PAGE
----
The Minister for Environment has said he did not expect to see a significant reduction in energy prices in the next year or two, despite a dip in costs on wholesale markets.
Eamon Ryan said suppliers had hedged a price at which to buy commodities in advance.
However, Mr Ryan added he did not expect to see bills for consumers rise any further.
He said that 250,000 consumers were in arrears on electricity and that the €200 energy credit was a huge benefit to those in arrears.
The minister also confirmed an additional €10m in funding to help families who are in difficulty paying energy bills.
He said this would help households using prepaid electricity metres in times of need.
The Cabinet had also agreed to a change to the definition of what qualifies as vulnerable customers, Mr Ryan added.
He said there needed to be further analysis of how the Government defines those at risk of energy poverty and that demand for energy was currently very high during the cold snap.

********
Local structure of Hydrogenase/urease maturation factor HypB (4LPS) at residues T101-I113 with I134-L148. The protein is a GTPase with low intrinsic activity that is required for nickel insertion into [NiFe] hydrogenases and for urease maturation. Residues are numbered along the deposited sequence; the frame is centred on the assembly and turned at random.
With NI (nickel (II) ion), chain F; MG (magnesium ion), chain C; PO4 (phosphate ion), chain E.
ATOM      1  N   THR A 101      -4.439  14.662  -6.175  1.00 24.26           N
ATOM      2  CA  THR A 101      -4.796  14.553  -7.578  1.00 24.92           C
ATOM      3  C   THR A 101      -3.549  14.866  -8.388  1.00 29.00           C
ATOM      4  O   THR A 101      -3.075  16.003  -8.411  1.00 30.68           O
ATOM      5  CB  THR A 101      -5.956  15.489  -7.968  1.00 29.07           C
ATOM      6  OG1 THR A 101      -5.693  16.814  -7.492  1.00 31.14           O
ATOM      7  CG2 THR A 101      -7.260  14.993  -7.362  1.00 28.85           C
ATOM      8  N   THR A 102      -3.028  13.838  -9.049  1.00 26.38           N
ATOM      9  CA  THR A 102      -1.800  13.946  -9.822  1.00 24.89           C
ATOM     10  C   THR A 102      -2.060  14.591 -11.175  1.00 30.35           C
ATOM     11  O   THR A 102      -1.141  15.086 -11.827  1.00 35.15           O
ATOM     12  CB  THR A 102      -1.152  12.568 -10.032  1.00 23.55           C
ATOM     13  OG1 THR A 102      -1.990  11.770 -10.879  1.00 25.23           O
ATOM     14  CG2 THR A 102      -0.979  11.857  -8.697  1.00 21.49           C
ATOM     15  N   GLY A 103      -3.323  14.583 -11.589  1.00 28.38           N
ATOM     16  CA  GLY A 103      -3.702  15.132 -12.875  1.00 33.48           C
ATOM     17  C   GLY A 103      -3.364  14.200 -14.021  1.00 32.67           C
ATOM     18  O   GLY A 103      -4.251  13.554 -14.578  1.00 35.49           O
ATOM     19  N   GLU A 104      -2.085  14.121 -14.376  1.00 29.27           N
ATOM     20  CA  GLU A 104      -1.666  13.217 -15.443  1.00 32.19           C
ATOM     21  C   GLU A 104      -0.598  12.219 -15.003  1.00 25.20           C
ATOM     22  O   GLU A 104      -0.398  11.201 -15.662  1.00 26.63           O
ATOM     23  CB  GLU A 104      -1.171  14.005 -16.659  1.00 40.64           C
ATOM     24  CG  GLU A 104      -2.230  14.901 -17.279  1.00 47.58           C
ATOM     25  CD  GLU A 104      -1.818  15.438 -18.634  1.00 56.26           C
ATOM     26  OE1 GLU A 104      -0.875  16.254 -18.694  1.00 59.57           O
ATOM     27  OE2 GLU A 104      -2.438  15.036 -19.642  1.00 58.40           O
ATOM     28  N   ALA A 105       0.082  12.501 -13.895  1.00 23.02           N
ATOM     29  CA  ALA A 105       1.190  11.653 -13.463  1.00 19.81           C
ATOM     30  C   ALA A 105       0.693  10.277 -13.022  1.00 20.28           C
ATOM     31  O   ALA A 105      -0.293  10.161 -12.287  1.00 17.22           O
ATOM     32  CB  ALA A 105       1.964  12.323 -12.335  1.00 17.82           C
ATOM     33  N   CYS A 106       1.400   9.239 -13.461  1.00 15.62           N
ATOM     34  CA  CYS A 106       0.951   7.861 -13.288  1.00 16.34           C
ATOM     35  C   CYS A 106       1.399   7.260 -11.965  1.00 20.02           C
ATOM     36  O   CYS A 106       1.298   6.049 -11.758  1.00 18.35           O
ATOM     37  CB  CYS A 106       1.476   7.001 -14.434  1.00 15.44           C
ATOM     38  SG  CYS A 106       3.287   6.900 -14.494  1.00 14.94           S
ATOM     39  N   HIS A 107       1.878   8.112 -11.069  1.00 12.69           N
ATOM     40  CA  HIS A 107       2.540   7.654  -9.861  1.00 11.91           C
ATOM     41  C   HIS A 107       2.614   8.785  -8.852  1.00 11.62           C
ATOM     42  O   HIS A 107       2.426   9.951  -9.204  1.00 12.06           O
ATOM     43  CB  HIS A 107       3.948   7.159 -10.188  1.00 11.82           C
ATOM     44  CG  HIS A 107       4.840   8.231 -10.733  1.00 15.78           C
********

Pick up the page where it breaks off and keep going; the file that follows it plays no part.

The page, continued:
This will be in addition to the €1.2bn Electricity Costs Emergency Scheme and the additional lump sum Fuel Allowance Payment of €400.
Meanwhile the Taoiseach has told the Dáil that “we have bitten the bullet” on helping pay-as-you go energy customers.
Micheál Martin said that the measures Mr Ryan has brought to the Cabinet do just that, and that people will not be cut off.
He was responding to Solidarity-PBP TD Mick Barry, who said that people are “burning through” the €200 energy credit “at a rate of knots”.
One woman he knows is paying “a tenner a day on electricity, a tenner on gas” and €7 on coal.